Sunday, March 29, 2015

The face of Jesus?

From the Wikipedia article about "Relics associated with Jesus":
...[T]he sixteenth-century Catholic theologian Erasmus wrote sarcastically about the proliferation of relics, and the number of buildings that could have been constructed from the wood claimed to be from the cross used in the Crucifixion of Christ. Similarly, while experts debate whether Christ was crucified with three or with four nails, at least thirty Holy Nails continue to be venerated as relics across Europe.
That skepticism was and remains the attitude of most Protestants about relics and especially about the idea of venerating them. I suppose the argument may be made that, just as icons are not actual images of the persons represented, like them, relics—whether actual or not—can serve a spiritually useful function of directing attention toward what they represent.

Painting based on the Shroud image
My only interest in such things has been in a very specific relic: the Shroud of Turin, described in a recent article as "a 14.5’ by 3.5’ linen cloth bearing the image of the front and back of a man who has been scourged and crucified." It is, in fact, alleged to be the burial shroud of Jesus. If authentic, it provides remarkable information about the Crucifixion, and if not, it may provide interesting information about crucifixions. The Wikipedia article referred to above describes some of the controversy:
Various tests have been performed on the shroud, yet both believers and skeptics continue to present arguments for and against the validity of the tests. One of the contentious issues is the radiocarbon dating in 1988 which yielded results indicating that the shroud was made during the Middle Ages.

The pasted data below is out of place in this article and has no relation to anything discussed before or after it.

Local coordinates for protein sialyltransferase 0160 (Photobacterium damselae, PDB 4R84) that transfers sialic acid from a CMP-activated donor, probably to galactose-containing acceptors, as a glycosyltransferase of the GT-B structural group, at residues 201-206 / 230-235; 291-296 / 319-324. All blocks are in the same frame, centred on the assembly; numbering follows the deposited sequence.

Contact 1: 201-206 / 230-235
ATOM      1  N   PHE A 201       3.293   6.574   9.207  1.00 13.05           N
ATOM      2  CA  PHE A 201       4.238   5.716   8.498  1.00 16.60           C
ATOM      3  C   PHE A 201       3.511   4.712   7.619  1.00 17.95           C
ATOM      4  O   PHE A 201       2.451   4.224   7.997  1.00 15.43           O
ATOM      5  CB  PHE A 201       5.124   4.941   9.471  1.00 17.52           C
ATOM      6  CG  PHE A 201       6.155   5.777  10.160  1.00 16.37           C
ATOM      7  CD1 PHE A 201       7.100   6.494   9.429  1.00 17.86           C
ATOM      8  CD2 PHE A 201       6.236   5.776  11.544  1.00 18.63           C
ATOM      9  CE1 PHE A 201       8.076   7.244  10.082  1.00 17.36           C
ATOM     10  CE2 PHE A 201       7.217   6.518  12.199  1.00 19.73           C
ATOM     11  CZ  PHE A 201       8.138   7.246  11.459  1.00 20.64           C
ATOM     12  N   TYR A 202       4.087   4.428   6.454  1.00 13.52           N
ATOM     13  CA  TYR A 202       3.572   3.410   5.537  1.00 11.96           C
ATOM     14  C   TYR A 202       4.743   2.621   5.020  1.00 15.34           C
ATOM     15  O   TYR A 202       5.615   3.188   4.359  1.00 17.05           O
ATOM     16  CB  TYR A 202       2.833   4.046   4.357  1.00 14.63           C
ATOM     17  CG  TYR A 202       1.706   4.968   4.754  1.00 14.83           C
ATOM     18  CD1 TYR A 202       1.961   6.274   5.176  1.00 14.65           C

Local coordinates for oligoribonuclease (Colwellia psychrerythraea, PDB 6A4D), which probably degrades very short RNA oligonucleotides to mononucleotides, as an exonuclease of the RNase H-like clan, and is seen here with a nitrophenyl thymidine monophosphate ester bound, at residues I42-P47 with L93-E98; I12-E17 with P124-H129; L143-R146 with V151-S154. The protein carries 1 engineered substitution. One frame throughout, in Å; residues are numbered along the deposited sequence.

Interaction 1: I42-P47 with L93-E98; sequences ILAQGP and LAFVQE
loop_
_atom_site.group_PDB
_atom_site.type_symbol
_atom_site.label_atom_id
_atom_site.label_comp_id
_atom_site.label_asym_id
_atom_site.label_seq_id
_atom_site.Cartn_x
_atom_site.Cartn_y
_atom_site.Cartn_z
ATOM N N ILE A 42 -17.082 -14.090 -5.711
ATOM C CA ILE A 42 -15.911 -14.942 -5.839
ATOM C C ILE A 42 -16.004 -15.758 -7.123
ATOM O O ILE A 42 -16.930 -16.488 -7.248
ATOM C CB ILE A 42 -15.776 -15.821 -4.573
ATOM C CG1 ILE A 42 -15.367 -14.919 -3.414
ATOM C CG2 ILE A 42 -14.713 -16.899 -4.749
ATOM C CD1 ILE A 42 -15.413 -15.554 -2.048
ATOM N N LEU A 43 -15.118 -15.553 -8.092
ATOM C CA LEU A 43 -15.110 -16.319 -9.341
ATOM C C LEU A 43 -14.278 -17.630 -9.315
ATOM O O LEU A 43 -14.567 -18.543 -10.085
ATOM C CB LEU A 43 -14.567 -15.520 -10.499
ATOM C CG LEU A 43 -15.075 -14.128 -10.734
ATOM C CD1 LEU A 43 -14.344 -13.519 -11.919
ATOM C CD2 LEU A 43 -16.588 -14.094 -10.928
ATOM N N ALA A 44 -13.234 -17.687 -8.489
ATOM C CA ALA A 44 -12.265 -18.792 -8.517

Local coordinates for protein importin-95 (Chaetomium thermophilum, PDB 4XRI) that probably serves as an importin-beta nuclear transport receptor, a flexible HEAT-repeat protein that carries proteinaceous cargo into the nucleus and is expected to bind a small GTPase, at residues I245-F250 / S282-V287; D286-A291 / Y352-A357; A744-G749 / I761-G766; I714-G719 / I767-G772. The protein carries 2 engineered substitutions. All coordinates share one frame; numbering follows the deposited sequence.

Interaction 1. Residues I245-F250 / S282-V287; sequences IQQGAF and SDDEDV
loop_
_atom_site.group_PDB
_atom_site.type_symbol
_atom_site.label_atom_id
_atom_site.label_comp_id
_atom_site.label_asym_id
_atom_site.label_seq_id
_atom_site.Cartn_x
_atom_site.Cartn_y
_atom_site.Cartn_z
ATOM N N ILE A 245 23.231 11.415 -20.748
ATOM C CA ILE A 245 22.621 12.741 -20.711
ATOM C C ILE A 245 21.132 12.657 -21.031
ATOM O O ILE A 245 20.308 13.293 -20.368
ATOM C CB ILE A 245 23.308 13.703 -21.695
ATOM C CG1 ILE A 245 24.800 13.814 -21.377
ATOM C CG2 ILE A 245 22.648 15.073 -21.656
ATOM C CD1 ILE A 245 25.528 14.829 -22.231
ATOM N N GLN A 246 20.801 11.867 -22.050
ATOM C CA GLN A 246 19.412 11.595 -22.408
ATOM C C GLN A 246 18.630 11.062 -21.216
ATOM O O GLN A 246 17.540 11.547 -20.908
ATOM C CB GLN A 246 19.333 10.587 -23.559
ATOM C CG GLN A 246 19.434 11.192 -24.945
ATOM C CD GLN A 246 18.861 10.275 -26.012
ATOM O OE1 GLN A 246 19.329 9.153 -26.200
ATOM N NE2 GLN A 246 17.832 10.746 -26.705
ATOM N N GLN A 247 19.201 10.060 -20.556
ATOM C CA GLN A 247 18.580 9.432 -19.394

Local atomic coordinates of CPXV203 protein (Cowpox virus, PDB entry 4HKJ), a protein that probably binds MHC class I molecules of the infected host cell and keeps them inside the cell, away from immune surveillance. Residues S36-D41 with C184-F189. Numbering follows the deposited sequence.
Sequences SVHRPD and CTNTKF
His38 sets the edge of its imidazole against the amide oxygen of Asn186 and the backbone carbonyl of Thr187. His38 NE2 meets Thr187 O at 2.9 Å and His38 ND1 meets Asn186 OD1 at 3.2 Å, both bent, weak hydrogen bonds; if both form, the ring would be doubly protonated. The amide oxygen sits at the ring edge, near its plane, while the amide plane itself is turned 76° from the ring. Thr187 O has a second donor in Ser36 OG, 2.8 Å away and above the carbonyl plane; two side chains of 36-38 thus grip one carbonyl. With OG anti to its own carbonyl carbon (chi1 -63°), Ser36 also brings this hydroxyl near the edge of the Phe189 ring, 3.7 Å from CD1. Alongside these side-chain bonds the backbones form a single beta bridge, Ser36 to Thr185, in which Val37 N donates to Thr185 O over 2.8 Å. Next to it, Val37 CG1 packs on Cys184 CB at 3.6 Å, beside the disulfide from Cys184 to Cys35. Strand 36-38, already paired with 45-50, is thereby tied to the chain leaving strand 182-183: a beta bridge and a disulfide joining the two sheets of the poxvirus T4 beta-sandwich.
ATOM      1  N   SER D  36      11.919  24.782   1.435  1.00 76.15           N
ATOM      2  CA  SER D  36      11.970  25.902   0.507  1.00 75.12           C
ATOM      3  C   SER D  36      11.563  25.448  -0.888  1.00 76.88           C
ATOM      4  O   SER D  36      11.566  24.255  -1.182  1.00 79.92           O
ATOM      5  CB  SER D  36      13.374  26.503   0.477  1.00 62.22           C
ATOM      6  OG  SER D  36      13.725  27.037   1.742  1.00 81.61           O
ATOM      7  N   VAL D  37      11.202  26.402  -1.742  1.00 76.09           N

Believers have since presented arguments against the 1988 carbon dating results, ranging from conflicts in the interpretation of the evidence, to samples being taken from a non-representative corner, to additional carbon content via fire damage. Heated debate has ensued ever since.

Believers claim that pollen residues on the Shroud of Turin shows strong evidence that it originated in the Jerusalem area before the 8th century.

Both skeptics and proponents tend to have very entrenched positions on the cause of formation of the shroud image, (at times pitting science versus divine formation) which has made dialogue very difficult. This may prevent the issue from being fully settled to the satisfaction of all sides in the near future. ....
"The Shroud: Not a Painting, Not a Scorch, Not a Photograph" presents the opinion of one of the scientists who believes the Shroud is authentic:
Barrie Schwortz is one of the world’s leading experts on the Shroud. In 1978, Schwortz, a technical photographer, was invited to participate in the first ever in-depth scientific examination of the cloth, known as the Shroud of Turin Research Project (STRUP). A non-practicing Jew at the time, he reluctantly agreed to be part of STRUP, fully expecting the team to prove that the Shroud was a painted image from the Middle Ages. But after many years of study and reflection he came to believe in its authenticity.
The interview is interesting as is Schwortz's website about the Shroud controversies.

I've been following the historical and scientific debates about the Shroud of Turin since sometime in the 1970s. If it were to be proven beyond reasonable doubt to be the likely shroud in which Our Lord's body was covered while in the tomb, it would provide a lot of information about how he suffered—authenticating what the gospels tell us with physical evidence. It would also give us information about Our Lord's physical appearance. But, if it isn't authentic, that discovery would be unlikely to shake a believer's faith.